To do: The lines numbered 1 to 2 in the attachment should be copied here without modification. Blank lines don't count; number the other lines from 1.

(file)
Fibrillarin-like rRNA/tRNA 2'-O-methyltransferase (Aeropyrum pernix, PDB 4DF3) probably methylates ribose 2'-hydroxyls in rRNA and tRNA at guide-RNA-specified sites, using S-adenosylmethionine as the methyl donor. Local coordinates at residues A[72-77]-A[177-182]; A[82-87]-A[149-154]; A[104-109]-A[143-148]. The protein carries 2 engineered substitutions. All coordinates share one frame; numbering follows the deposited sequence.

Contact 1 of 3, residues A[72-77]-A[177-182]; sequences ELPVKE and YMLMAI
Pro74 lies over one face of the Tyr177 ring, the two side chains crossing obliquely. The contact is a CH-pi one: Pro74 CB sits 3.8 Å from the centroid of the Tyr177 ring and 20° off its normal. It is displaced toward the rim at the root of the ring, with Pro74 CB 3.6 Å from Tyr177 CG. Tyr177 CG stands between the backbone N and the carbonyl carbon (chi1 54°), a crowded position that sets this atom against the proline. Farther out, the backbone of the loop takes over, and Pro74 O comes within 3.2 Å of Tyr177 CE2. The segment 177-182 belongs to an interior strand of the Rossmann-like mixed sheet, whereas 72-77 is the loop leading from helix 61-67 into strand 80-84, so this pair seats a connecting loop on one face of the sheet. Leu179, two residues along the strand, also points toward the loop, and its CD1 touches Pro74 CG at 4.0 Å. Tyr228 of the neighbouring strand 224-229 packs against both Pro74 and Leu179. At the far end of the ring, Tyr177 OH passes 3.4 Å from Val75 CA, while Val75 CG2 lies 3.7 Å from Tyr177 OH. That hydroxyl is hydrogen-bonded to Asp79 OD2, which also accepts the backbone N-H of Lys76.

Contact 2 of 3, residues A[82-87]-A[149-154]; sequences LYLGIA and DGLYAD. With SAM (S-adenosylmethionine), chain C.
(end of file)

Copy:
Fibrillarin-like rRNA/tRNA 2'-O-methyltransferase (Aeropyrum pernix, PDB 4DF3) probably methylates ribose 2'-hydroxyls in rRNA and tRNA at guide-RNA-specified sites, using S-adenosylmethionine as the methyl donor. Local coordinates at residues A[72-77]-A[177-182]; A[82-87]-A[149-154]; A[104-109]-A[143-148]. The protein carries 2 engineered substitutions. All coordinates share one frame; numbering follows the deposited sequence.

Contact 1 of 3, residues A[72-77]-A[177-182]; sequences ELPVKE and YMLMAI